11 - 20m
No dorsal fin
The sperm whale is the largest toothed whale. They have a very distinctive 'log-like' profile of a large head, body and dorsal hump when resting. The large, blunt-ended head is almost 1/3 of the animals total length. Sperm whales have no distinct dorsal fin but a small hump two-thirds of the way along their back. Sperm whales have slate grey or brown wrinkly skin. They have one blow hole on the left side of their head and a distinctive bushy blow which is at a 45-degree angle to the left.
- 45° angled blow, forward and to the left
- Dorsal hump with a ridge of knuckles behind
- Brown grey wrinkled skin
- Raises triangular tail flukes vertically in a deep dive
Sperm whales travel in groups of 1-20 individuals. There are three main ‘groupings’ of sperm whales; “bachelor schools”, which are made up of young males, “breeding schools” which are females with young and “Solitary individuals”, which are typically older males that tend to live alone or in small groups but join the breeding schools during the breeding season.
Typically when sperm whales dive, they raise their triangular tail flukes vertically into the air. Once they have come up from a deep dive, they are often seen logging at the surface, appearing to look like a tree trunk from a distance. Sperm whales are one of the deepest diving mammals, diving over 2,000m and holding their breath for up to 2 hours each time! Their primary prey consists of deep-water fish and the giant and colossal squid, which are found in deep-sea trenches and canyons.
In the past sperm whales were heavily exploited for their body oil and spermaceti (found in their head). These oils are used in the production of perfumes, cosmetics and candles. Sperm whales are slow growing and have low reproduction rates; therefore struggled to recover quickly from high rates of exploitation, but now they are one of the most abundant whales in our oceans. Sadly sperm whales are still hunted for meat in Japan, and the targeting of males has led to population imbalances, further reducing reproductive rates. Other human induced threats to sperm whales include marine pollutants (particularly plastic), entanglement in fishing gear, collision with ships, overfishing of prey species, climate change as this can alter their habitat and the location of food and the use of ship sonar.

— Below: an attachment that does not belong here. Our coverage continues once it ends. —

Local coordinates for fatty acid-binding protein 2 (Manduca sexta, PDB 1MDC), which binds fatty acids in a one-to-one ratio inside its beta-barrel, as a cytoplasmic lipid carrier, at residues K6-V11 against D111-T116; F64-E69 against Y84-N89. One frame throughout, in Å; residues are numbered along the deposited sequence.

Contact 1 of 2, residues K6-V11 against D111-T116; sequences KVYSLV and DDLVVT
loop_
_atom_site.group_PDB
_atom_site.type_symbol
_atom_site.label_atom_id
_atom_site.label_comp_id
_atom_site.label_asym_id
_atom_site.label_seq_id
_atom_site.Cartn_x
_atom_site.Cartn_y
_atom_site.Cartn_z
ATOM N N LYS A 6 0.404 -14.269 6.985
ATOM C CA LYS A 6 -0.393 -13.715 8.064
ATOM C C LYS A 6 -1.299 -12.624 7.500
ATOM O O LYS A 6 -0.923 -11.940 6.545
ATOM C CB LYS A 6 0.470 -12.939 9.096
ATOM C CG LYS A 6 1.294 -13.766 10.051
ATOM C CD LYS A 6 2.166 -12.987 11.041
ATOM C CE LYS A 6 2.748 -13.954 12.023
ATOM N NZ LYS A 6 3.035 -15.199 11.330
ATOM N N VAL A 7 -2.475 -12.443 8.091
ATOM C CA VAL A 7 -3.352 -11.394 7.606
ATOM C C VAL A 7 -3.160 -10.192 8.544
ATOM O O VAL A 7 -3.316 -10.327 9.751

Sperm whales are widely distributed around the world particularly in deep offshore waters, or submarine canyons along the continental shelf. Females and young sperm whales tend to stay in the warmer tropical and subtropical regions (rarely extending beyond 45°N or 42°S), whereas males tend to go further into temperate and polar waters. Sperm whales can be seen it the Bay of Biscay, more regularly through the late spring and summer months.
Study whales and dolphins as an ORCA OceanWatcher
The ORCA OceanWatchers online training course, along with a bespoke app, will enable everyone to collect data about whales, dolphins and porpoises. And it can be collected from anywhere that you can see the sea - whether that’s from your local beach, on holiday at the coast, scanning the seas from a cruise ship, travelling via ferry, or from your own boat.